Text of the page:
Under Threat? Archaeology in Britain Today

Written by John Strachan

Archaeology as a discipline in Britain is currently in quite a contradictory position. In popular media, archaeologists are depicted as dashing adventurers, and excavations and discoveries are frequently reported upon by the popular press. In the UK, it enjoys a prominent position in the planning and development process, from small extensions to people’s houses to the largest of infrastructure projects like HS2, and new research is being pursued across the country in university departments, commercial units and labs. But for several years now, there has been a growing trend associated with wider issues across the humanities of funding cuts, falling student numbers and a lack of trained professionals in the field. While these are related to economic instability and apathy for the subject from the powers that be, the subject also seems to be unable to cater to many prospective students and workers. How these issues can be solved is not at all clear, but there are positive changes that offer hope that this can be done. 

A superficial example of archaeology’s image problem can be seen in the new film The Lost King. The film depicts an account of the finding of Richard Ⅲ under a carpark in Leicester. The film is likely to cause a legal dispute between the filmmakers and some of the real archaeologists involved in the discovery, who are depicted as being unhelpful, rude, and ableist, as well as being mostly peripheral to the discovery, while the non-academic underdog is depicted as being excluded and belittled by the profession. Whether this is the case or not is perhaps irrelevant as it seems to fit into a trend, also seen in the BBC comedy The Detectorists and Netflix’s The Dig, of professional archaeologists being elitist and out of touch. This cultural depiction can be quite damaging both professionally and personally, as in the case of the academics at the University of Leicester. While this can be chalked up to dramatic license in some cases, the concept does not exist in a vacuum.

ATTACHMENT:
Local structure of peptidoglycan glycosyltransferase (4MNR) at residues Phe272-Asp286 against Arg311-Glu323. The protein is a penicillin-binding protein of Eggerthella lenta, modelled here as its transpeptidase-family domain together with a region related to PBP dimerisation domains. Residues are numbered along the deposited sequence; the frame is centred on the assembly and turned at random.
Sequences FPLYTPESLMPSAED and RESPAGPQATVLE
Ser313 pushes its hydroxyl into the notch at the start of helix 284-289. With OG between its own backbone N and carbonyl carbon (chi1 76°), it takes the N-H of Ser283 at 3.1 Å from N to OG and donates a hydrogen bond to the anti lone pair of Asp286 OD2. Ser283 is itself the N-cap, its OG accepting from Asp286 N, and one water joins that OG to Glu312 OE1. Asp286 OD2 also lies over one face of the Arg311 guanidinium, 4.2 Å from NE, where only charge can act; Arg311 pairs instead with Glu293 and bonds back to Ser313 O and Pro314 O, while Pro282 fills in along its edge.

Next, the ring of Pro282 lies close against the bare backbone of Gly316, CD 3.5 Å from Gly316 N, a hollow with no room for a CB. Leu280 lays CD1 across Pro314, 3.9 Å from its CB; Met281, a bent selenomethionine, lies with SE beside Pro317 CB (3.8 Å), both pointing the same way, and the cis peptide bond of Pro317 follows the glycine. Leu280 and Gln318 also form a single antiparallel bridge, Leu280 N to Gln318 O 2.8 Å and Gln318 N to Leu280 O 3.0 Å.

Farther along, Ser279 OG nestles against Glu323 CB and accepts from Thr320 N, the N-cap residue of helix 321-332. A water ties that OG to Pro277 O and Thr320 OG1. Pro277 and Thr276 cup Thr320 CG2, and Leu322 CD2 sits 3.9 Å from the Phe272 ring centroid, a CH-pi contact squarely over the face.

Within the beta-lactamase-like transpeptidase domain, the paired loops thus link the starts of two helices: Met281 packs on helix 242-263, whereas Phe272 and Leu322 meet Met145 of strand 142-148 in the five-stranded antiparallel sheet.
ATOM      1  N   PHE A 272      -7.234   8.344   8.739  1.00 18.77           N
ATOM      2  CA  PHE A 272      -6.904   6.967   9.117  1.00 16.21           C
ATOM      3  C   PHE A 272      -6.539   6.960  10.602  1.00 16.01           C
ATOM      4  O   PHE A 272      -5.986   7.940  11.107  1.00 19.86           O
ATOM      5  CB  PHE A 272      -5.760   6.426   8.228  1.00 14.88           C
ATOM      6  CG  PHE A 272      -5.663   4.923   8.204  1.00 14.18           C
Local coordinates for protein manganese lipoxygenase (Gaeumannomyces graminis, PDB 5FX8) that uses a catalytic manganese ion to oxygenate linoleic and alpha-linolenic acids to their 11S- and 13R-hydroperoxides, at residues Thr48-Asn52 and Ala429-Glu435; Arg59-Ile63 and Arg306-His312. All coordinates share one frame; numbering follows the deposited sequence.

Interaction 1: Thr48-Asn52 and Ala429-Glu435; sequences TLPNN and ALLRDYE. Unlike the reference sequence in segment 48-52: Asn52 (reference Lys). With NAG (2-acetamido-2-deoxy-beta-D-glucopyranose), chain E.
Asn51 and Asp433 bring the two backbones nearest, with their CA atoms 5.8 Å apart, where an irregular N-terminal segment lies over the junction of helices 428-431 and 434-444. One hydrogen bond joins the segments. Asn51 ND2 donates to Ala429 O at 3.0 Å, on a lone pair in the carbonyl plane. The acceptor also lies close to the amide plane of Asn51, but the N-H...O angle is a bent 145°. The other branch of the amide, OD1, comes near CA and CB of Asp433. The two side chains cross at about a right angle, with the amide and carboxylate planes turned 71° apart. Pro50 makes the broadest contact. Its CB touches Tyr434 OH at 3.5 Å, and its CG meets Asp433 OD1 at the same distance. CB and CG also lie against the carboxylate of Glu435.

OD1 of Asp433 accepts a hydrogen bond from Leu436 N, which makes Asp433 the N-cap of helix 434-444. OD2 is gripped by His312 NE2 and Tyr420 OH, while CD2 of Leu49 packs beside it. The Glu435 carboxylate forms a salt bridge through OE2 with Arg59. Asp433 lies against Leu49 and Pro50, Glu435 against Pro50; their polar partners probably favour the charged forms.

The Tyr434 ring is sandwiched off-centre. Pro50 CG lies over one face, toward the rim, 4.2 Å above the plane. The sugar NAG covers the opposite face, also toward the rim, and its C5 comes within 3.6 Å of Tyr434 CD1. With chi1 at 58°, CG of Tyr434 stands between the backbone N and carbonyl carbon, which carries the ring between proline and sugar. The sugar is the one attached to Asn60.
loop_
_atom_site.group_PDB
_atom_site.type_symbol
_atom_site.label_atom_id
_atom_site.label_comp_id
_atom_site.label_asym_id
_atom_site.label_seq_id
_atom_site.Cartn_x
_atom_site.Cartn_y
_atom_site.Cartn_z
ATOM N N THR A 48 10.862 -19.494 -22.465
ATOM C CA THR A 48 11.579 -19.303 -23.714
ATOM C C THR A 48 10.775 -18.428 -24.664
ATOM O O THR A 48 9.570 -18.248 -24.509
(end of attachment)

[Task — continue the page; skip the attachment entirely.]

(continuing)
The attempted move to close the University of Sheffield’s archaeology department was a worrying development in the story of academic archaeology in Britain. Despite being one of the best in the world, the department was scheduled to be closed by the board of executives with immediate effect, with some staff kept on in other departments to teach specific courses. This was later reversed due to public outcry, union protest and a petition signed by over 40,000 people – backed by many archaeological institutions – although the department has arguably only been given a reprieve till 2024. In the commercial sector there has been a detectable trend away from sustainable development towards financial viability with increased powers given to developers to decide what is and is not necessary in the planning procedure. While this has always been the case in some ways, the proposed changes in planning law in 2016 and later aim at “streamlining” the development process in order to avoid unnecessary costs, has caused consternation with many archaeologists as they would be among the first to be removed from the process. It has also influenced the work carried out in the field, and on the people doing it, and the speed of publication and the distribution of new research and knowledge. This is important because archaeology and heritage not only belongs to everyone but has been shown to help develop people’s attachment and understanding of the world around them and their place in it.